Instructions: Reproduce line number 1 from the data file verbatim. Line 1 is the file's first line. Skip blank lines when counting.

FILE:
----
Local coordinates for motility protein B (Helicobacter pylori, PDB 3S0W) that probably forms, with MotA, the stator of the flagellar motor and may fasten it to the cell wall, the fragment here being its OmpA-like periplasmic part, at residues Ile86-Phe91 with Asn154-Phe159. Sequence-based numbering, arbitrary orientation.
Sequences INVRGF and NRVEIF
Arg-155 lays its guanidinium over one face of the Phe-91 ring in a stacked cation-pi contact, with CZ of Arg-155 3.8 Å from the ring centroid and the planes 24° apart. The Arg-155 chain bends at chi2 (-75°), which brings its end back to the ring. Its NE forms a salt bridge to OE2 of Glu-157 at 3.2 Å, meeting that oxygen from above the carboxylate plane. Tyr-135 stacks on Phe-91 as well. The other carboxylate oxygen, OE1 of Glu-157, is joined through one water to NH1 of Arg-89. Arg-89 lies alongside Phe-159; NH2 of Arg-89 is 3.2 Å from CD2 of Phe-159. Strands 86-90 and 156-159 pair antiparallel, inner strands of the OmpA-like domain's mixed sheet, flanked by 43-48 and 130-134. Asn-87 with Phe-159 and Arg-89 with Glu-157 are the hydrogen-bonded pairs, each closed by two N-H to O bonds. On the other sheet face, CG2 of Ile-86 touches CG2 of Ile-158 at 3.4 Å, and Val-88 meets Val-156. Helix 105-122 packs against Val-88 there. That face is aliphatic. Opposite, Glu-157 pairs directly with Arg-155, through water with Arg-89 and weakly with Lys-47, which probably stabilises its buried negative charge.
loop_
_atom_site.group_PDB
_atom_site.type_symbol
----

Local coordinates for motility protein B (Helicobacter pylori, PDB 3S0W) that probably forms, with MotA, the stator of the flagellar motor and may fasten it to the cell wall, the fragment here being its OmpA-like periplasmic part, at residues Ile86-Phe91 with Asn154-Phe159. Sequence-based numbering, arbitrary orientation.